Mayaeni, who has played around the world, was using her set to show off some new tracks she’s been working on. It was a raw performance with just Mayaeni, her guitar and some percussion. Stripped to a lean essence, the set revealed Mayaeni’s knack for writing bold songs with strength and heart. She’s playing around town later this month, so look her up, you won’t be disappointed.
Benjamin Miles, a local hip hop artist took the stage next to play some tracks from his latest album “The Wishing Tree”. On stage it was just a DJ and Benjamin but he did have a dubious guy begging him to play drums throughout the set. Benjamin’s songs have a unique appeal to them, combining hip hop beats with soulful melodies and a rap style that has its own groove. Everyone was playing it loose tonight and Benjamin was no exception as he ripped into a speedy, no-holds-barred rap that ended with him laughing and dropping the mic.
Cold English, who are known for their live shows, combine a raucous rock setting with a hip hop groove, courtesy of some of the area’s best musicians and David Allie’s powerful yet still smooth raps. David embraces the live setting and tries to get crowd involvement no matter the size or interest. By song two he had a good number of the crowd singing along and by song four he’d won the place over with fists in the air and smiles all around. Cold English is the real deal, while their sound reminds me of old school Rage Against the Machine, there is also more ska and funk put into their mix. Cold English's set left an impression with the crowd as they ended the set with their latest ep closer "Right Here, Right Now."
Let's talk about the Photos!
I took pics throughout each set which is always interesting for me a small bar setting. The lighting at B One Ballroom rotates from a dark red light, to a kaleidoscope of lights and occasional bright strobes. If you’re in the crowd it looks great for a small stage, but if you’re taking pictures it’s a real pain. You never know what to expect from one second to the next. My photos as taken, are usually a mess of heavy, red hues and out of focus backgrounds. My technique is to heavily edit each photo, cropping the sides and reducing the red hue, then playing with the brightness and contrast. After editing, the pictures lack a bit of color but the subject is more distinct and the tones left actually give it some unexpected artistic flare. You can see all the pics at my flickr page.
Category:blog -- posted at: 7:59pm EDT
Wed, 20 May 2015
I’ve been going to Motor City Comic Con for quite a few years and the past few have been very exciting watching it grow so much. This year’s show had to be the biggest in MCCC’s history. They used more floor space in Suburban Collection Showplace than past years, yet, I still think they could have used more. They might need to consider looking for a new venue. The only downfall I experienced over the weekend was parking on Saturday. There is just not enough parking to accommodate the thousands that attend the show on Saturday. Despite that inconvenience, this was my best MCCC ever and I think I share that thought with most of the other attendees. Here’s a rundown on my MCCC experience and photos I took at the show. If you want to see all the photos, go to my MPAD Media page on Facebook.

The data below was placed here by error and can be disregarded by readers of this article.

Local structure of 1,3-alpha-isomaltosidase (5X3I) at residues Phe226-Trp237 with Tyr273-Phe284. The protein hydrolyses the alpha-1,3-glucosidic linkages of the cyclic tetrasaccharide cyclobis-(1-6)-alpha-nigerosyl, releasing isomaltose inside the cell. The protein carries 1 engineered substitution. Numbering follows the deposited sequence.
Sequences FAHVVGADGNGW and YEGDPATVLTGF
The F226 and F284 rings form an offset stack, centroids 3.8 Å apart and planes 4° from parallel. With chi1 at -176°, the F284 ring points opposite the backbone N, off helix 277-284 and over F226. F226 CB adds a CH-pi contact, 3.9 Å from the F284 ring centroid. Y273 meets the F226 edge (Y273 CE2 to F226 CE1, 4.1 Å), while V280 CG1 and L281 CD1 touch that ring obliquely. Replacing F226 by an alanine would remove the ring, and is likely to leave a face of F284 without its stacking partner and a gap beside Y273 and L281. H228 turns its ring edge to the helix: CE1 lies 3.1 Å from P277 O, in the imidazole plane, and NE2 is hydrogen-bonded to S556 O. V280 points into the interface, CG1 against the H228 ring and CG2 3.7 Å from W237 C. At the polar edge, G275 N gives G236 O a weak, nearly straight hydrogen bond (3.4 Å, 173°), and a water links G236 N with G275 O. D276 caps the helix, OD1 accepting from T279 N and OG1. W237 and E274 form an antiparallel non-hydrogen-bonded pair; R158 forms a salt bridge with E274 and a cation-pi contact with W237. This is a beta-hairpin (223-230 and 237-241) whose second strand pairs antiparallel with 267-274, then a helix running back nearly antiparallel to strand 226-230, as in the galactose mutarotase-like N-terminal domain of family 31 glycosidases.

Friday is friends and cosplay day
If you go back to my Megacon review, I gave the impression there was good and bad about Friday’s at a comic con. The good is the open walkways and opening excitement, the bad is the empty booths and low participation from celebs. However, with MCCC, I’m going to switch my opinion to Friday’s are the best day for a con experience for me. I go in knowing I won’t see all I want to see, but I will get time to spend with artists and friends and get a good preview to what I might end up buying. Friday at MCCC was a good mix of a nice size crowd with a sizable amount of cosplayers. I got a late start due to traffic getting but I managed to have a very enjoyable couple hours at the show. MCCC closed at 7pm, but I could have definitely spent a couple more hours on the floor.
Saturday is chaos and panel day
Saturday is the day that everybody goes to the con. It would be interesting to see a chart on MCCC con attendance over the past 10 years because I am sure it would look something like a hockey stick with a sharp increase 2012-2015. This year the staff had the crowd situation worked out pretty well, people got in quickly and the extra space helped with the traffic flow, but there were still so many people there! I almost had a panic attack and had to escape to the panels for some chill time. I was glad I did because I sat in some great panels and even managed to get a few celebrity shots I couldn’t have taken on the floor. Andrew McCarthy, from Pretty in Pink and Weekend at Bernies, was great to listen to as he has had a very interesting career in movies and now directs shows like Orange is the New Black and Blacklist. Chloe Bennett from Agents of Shield was also a pleasure to meet as I found her much more likable in person than the character she plays on AoS. She had great stories from the set and which is tempting me to give AoS another chance. The last panel I sat in on had Emma Caulfield from Buffy the Vampire Slayer, Ksenia Solo from Lost Girl and Jodi Lyn O’Keefe from the Vampire Diaries. Three strong and lovely ladies having fun on the panel sharing stories from their TV shows.